Art We Heart: Marian Tubbs

February 29th 2016

Marian Tubbs selfie

Marian Tubbs is the queen of merging the URL and the IRL.

The rise of the internet and the ‘digital age’ has created a world in which we are saturated by signs and symbols on a daily basis. From emojis on our screens to those pesky pop-up ads on our browsers, the constant bombardment of visual stimulus has changed the way we see and read the world around us.

Marian Tubbs is a Sydney based assemblage-installation, video and internet artist. In her work, she uses our ability to visually investigate our online and offline environments to create new meaning. Her work combines digital painting and visuals from random locations: emojis floating next to waterfalls, everyday items encased in breakable glass, texts reading “Star Sign Truths” and “Raw Girls Taste Better”. Marian embraces the kitsch, cute, crass, worthless and even ugly in her assemblages. When these things come into play with each other, new metaphors are created. This forces us to think about the value of the original as well as our response to the new artwork.

Tubbs has a “total crush on value”. She believes that artists have an inherent means of creating value both financially and culturally. She is particularly interested in what is culturally valued and “fucking with it” – questioning what we do or don’t value and why. Frequently using everyday objects in her work, she selects items which hold deep emotional value due to their familiarity in daily life. She then encases these objects in glass, strews them on the floor or assembles them together, all in the rarified context of the gallery. This transforms the objects, thereby playing with their original significance and questioning their transformed value as they undergo the poetic process of becoming art.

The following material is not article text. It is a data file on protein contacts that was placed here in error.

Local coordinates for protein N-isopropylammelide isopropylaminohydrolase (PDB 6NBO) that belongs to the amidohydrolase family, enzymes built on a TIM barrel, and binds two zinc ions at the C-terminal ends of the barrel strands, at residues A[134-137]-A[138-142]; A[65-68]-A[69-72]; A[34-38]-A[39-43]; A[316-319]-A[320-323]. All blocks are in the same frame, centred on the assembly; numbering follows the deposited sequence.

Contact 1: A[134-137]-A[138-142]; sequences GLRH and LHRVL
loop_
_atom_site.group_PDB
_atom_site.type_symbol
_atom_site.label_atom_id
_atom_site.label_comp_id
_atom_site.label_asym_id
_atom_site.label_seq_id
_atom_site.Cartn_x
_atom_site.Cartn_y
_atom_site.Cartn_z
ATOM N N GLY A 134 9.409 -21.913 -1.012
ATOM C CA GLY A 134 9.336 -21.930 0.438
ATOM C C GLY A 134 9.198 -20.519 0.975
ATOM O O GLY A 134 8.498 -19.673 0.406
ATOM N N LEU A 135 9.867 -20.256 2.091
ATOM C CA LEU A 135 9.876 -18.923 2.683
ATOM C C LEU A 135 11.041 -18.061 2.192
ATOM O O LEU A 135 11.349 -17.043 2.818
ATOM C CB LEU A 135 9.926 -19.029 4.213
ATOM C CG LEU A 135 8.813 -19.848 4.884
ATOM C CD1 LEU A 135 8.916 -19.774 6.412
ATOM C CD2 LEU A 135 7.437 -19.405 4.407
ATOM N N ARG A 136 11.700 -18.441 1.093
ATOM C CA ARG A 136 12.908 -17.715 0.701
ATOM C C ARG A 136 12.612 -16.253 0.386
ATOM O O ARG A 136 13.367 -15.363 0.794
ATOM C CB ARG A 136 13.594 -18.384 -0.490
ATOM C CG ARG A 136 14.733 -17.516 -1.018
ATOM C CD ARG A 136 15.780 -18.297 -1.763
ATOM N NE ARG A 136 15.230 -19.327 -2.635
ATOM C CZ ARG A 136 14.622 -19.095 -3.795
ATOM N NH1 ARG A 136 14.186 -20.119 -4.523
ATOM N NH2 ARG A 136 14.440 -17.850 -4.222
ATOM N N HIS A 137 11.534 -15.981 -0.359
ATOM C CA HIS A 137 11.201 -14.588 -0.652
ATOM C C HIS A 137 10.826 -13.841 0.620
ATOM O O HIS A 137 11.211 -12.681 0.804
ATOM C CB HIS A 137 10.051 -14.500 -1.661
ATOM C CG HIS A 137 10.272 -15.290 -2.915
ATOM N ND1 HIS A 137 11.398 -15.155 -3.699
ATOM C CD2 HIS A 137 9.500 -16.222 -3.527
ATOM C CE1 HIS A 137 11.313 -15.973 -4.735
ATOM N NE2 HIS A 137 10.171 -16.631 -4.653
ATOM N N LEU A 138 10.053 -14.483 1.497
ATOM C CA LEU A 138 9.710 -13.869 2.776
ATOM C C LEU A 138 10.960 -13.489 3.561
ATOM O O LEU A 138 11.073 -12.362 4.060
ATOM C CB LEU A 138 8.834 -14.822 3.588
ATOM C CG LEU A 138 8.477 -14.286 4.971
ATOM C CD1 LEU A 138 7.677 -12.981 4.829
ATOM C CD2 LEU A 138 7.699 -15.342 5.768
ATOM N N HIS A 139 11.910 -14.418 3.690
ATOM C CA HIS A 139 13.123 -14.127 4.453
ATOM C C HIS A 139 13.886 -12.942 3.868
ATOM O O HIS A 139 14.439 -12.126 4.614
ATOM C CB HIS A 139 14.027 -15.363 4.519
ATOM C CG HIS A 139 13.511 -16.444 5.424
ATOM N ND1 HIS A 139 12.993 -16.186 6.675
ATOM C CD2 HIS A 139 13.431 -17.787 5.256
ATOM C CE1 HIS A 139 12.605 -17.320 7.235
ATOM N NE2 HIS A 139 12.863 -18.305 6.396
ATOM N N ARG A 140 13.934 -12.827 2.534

“If I don’t feel embarrassed by my work sometimes, I feel like I’m not pushing my own boundaries,” she has stated.

When we meet, she extends to say, “I don’t want to be curated within an inch of myself, mess is paramount – both in content and form.” Marian inserts sparks of provocation in her pieces – including words such as ‘fisting’ – to encourage an emotional response from her audience and challenge the ‘smart girl artist’ stereotype. Despite the controversy some of her works have caused in the past, she shrugs it off. “At least it shows us that we are excited.”

It is a well known fact by anyone Marian has shared a studio with that she loves all different kinds hip hop. She blares the internet radio venture of Das Racist – ‘Chillin Island’ – on the regular while she works. No doubt the comedic rap show will be playing in the background as she prepares for her upcoming shows ‘Abstract Sex’ at The CCS Bard Galleries and Hessel Museum of Art, NY and her upcoming solo show in August at Minerva, Sydney. Marian is also March’s Cointemporary.com artist, an initiative by artists Andy Boot and Valentin Ruhry, only available to buy via Bitcoin.

When we part, Marian thanks me for my immaterial labours (acknowledging I am creating one more piece of value with this article). You can catch her work IRL at Alaska Projects‘ schmick new exhibition space at 73 – 75 William St, Darlinghurst. She is exhibiting alongside contemporaries Samuel Hodge, Catherine Clayton-Smith, Daniel Hollier, Natalya Hughes, Holly MacDonald and Kate Scardifield in the group show ‘Permanent Vacation’ until the 6th of March.

 

Marian Tubbs Fun House

Marian Tubbs, modality, 2015, pigment print on cut silk, 70 cm x 100 cm

Marian Tubbs, under striates (false semblance) 2015 inkjet print on silk (georgette), wood, steel, rubber, synthetic polymer resin, metal

Marian Tubbs, under striates (false semblance) 2015 inkjet print on silk (georgette), wood, steel, rubber, synthetic polymer resin, metal

Marian Tubbs, orbiting (a melodrama), 2016, digital video, 4 minutes

Marian Tubbs, orbiting (a melodrama), 2016, digital video, 4 minutes

Marian Tubbs transmission detox, 2015, 10 webpages and live analytics

Marian Tubbs, transmission detox, 2015, 10 webpages and live analytics

———

WHAT: Permanent Vacation
WHERE: ALASKA Projects, 73 – 75 William St, Darlinghurst
WHEN: Until 6th March
HOW MUCH: Free – more info here

 

Contributor

Read more from Anna May Kirk
Anna May Kirk